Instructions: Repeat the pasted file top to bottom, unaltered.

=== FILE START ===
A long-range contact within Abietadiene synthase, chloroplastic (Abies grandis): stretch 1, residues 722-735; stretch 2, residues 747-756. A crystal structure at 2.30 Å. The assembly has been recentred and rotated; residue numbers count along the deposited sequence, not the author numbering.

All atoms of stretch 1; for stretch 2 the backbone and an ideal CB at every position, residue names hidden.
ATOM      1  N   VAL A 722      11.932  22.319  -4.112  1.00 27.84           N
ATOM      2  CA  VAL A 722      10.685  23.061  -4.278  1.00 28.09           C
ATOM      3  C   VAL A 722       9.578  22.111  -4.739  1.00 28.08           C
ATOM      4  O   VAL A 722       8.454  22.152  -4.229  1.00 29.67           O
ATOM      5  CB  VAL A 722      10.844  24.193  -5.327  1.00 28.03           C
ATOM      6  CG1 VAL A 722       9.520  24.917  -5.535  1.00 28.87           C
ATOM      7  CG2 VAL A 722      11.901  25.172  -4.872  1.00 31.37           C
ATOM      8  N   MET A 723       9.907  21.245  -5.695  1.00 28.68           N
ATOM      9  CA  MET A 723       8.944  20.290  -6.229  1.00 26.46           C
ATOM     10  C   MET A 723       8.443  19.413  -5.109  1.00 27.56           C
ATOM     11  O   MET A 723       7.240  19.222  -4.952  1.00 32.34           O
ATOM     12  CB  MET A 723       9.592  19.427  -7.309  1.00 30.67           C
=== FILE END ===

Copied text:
A long-range contact within Abietadiene synthase, chloroplastic (Abies grandis): stretch 1, residues 722-735; stretch 2, residues 747-756. A crystal structure at 2.30 Å. The assembly has been recentred and rotated; residue numbers count along the deposited sequence, not the author numbering.

All atoms of stretch 1; for stretch 2 the backbone and an ideal CB at every position, residue names hidden.
ATOM      1  N   VAL A 722      11.932  22.319  -4.112  1.00 27.84           N
ATOM      2  CA  VAL A 722      10.685  23.061  -4.278  1.00 28.09           C
ATOM      3  C   VAL A 722       9.578  22.111  -4.739  1.00 28.08           C
ATOM      4  O   VAL A 722       8.454  22.152  -4.229  1.00 29.67           O
ATOM      5  CB  VAL A 722      10.844  24.193  -5.327  1.00 28.03           C
ATOM      6  CG1 VAL A 722       9.520  24.917  -5.535  1.00 28.87           C
ATOM      7  CG2 VAL A 722      11.901  25.172  -4.872  1.00 31.37           C
ATOM      8  N   MET A 723       9.907  21.245  -5.695  1.00 28.68           N
ATOM      9  CA  MET A 723       8.944  20.290  -6.229  1.00 26.46           C
ATOM     10  C   MET A 723       8.443  19.413  -5.109  1.00 27.56           C
ATOM     11  O   MET A 723       7.240  19.222  -4.952  1.00 32.34           O
ATOM     12  CB  MET A 723       9.592  19.427  -7.309  1.00 30.67           C